Games are purely entertaining with no other real purpose, like Words with Friends or Angry Birds.
Gamification moves along the continuum of entertainment with purpose. Gamification isn’t necessarily a game. It’s the concept of using game dynamics (competition, rewards, status) and mechanics (points, leaderboards, badges) in the not-so-game friendly business world to engage users, drive participation, influence behavior and solve business problems.
There are two types of gamification: implicit and explicit. Implicit refers to a game-like design that fulfills non-game purposes. There is no game play but game design elements are invisible to user (example: LinkedIn’s progress bar).
Explicit refers to games that fulfill non-game purposes – actual games that users opt-in to play (example: McDonalds’ Monopoly game – people know they are playing a game, but the goal is to get people to come buy more food). Serious games include all the elements of gamification as well as a real game. It will look and feel like a real game, but has some defined purpose, outcome or message the creators want to convey.
Both implicit and explicit gamification are great solutions for engaging employees, customers, students – you name it. One isn’t better than the other. The key is knowing your audience, understanding what motivates them and designing your gamification program to best suit their needs.
4. Not Allowing Success to Be Shared
Through our experience implementing gamification projects for our clients, we have learned the “power of the share” – that is, people’s ability to share their status, learning or advancement to a group of other people. Without this level of engagement, we found that our gamification strategy was much weaker. Gamification has little power if users can’t share their experience and accomplishments with others. Creating a program that has a social aspect is imperative to driving motivation and success.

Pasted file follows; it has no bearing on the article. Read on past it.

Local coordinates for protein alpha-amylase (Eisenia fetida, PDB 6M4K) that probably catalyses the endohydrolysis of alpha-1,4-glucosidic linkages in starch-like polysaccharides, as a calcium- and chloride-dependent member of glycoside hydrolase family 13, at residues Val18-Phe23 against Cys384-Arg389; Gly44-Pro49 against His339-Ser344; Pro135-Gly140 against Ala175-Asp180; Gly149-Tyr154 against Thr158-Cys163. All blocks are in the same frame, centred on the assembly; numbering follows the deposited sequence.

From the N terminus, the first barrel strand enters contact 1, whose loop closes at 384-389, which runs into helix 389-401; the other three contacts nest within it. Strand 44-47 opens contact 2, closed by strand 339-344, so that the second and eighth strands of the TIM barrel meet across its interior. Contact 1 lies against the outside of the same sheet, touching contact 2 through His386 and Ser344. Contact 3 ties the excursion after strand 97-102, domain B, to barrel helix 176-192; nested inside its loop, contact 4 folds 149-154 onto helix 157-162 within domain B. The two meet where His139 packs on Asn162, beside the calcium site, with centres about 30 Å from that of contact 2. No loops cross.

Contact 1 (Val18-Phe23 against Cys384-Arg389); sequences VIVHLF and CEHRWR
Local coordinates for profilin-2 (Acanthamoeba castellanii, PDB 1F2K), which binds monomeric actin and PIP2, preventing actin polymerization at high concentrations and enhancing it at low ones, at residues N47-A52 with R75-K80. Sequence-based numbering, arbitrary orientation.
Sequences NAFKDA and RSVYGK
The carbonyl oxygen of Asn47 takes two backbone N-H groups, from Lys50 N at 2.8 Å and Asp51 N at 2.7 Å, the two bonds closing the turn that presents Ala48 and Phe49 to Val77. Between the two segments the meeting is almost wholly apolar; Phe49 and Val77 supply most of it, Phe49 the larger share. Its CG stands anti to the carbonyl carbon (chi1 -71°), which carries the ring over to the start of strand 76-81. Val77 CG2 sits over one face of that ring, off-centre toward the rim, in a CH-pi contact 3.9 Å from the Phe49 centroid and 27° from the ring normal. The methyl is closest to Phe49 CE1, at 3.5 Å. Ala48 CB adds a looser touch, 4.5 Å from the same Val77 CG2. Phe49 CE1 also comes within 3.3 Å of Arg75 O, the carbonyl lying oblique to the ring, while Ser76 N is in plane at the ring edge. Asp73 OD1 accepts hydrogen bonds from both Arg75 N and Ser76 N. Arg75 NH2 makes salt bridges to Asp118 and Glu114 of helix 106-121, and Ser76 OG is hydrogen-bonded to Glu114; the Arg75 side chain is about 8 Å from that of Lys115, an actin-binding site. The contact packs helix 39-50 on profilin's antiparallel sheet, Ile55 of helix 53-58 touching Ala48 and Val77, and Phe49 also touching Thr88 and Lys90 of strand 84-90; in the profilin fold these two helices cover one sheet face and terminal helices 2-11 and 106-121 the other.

5. Being Predictable
Games can quickly become stale and monotonous unless there is a concerted and conscious effort to manage it, update it and keep it alive. Content must be ever-changing, interesting and challenging. Not managing content correctly is one of the biggest factors in gamification success. Remember that people get used to processes, and “new and shiny” can quickly become “old and boring.” Creating a variable rewards structure and planting randomized fun mysteries throughout the user experience will help avoid the potential for boredom and decreased users
Regardless of what industry, avoiding these pitfalls will help create meaningful gamification programs that won’t just be a flavor-of-the-month company initiative, but will help drive engagement and provide long-lasting business results.
Whitney Cook is an account manager at Inward Strategic Consulting, which focuses on employee brand engagement. She specializes in gamification and employee engagement in the retail space. She can be reached at firstname.lastname@example.org.